This Dark Age

A manual for life in the modern world.

By Daniel Schwindt

The Gospel is for the world, but which world?

It might be worth noting, in order to meet the Evangelical view of the “Great Commission” as a command to foist the gospel on anyone and everyone, or “all nations” to the ends of the earth, that it seems that in the context of the Roman Empire, which is to say the context of the Bible, the world was not identified with the planet earth, but was coextensive with the Empire. For example, when Caesar Augustus decreed that “all the world should be taxed,” (according to St. Luke) which Dante called the “census of the human race,” it is obvious that neither had in mind the entire globe and all the people and races it contains.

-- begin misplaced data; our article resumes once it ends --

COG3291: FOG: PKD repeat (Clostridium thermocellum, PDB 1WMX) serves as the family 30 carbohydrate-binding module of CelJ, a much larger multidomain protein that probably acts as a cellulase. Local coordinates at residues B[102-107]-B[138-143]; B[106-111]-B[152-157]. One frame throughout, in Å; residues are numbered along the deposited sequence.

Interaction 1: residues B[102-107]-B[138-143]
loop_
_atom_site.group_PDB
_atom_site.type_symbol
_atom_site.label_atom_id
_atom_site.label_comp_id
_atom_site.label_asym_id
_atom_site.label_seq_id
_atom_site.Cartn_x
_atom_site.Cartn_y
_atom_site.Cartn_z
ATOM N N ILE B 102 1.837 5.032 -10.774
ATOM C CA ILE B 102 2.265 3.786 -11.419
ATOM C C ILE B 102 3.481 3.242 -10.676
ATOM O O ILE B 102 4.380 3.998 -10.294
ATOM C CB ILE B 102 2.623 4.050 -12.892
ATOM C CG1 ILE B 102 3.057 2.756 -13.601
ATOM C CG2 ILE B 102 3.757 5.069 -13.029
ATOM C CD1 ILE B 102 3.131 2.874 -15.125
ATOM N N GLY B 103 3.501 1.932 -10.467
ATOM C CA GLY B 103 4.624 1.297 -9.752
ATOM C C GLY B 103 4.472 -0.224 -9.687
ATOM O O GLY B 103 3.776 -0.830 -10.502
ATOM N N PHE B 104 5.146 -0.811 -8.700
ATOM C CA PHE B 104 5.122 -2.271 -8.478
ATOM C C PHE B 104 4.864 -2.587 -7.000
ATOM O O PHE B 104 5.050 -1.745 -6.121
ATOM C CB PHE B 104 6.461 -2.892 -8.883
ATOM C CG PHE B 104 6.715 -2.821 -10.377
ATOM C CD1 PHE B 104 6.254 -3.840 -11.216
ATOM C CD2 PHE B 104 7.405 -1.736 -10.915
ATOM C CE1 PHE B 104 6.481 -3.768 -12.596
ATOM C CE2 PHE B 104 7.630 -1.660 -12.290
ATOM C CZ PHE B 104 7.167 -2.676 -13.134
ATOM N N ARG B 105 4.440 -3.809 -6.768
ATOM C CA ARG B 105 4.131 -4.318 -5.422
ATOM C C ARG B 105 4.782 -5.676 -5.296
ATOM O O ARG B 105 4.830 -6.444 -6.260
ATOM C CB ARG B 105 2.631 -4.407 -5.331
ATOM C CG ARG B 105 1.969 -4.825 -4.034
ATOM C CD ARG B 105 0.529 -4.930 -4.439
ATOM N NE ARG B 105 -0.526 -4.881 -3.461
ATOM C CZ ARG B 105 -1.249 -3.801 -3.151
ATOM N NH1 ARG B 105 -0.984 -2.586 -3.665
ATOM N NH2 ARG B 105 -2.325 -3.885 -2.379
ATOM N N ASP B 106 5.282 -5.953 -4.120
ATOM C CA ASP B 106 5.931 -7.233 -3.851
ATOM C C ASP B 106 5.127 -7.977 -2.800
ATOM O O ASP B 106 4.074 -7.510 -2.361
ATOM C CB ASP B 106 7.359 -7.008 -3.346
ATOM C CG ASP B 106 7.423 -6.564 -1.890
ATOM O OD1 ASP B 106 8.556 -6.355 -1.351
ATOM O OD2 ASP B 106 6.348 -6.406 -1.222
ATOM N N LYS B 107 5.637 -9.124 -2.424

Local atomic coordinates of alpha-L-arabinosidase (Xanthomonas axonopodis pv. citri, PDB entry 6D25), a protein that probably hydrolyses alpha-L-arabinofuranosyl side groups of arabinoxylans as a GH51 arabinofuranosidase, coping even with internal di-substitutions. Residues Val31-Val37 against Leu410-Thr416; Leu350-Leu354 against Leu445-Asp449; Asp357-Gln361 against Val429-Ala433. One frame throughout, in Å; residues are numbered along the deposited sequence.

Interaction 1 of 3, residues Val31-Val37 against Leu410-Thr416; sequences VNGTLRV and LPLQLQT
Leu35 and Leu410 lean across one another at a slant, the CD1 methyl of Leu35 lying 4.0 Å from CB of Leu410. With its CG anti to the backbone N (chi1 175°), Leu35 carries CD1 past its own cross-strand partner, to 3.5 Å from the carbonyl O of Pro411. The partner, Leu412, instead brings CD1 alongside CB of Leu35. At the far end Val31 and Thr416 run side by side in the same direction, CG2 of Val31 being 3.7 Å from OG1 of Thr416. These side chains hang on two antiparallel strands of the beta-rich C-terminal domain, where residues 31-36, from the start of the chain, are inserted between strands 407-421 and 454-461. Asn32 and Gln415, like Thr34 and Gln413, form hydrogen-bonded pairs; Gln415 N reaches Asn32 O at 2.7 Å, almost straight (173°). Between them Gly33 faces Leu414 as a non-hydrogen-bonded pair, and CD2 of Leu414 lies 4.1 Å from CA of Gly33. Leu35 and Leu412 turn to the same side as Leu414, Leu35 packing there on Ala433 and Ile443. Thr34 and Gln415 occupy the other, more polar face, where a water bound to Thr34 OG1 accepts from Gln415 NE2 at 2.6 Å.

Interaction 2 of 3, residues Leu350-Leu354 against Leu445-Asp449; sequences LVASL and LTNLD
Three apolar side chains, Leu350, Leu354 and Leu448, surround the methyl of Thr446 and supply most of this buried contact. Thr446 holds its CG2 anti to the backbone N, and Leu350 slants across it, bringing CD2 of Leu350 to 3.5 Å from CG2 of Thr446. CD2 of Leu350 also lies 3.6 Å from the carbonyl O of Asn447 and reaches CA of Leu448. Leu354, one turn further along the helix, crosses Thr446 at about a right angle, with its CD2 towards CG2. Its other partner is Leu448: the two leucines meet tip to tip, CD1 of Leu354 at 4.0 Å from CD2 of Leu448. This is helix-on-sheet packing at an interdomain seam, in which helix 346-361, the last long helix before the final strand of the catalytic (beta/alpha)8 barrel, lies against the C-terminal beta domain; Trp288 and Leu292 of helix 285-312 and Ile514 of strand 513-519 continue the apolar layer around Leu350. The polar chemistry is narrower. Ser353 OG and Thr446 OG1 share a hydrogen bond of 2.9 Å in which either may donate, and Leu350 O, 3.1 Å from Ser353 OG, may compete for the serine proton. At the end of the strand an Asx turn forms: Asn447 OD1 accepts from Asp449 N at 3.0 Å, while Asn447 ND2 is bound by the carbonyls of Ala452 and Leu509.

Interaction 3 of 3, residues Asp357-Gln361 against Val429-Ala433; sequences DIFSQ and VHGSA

We could say that the Roman Empire constitutes the providential sphere of expansion for Christianity, or in other words, modern Europe. This does not mean that the establishment of Christianity in many places around the world is to be condemned, but rather to insist that this was not implicit in the Great Commission.

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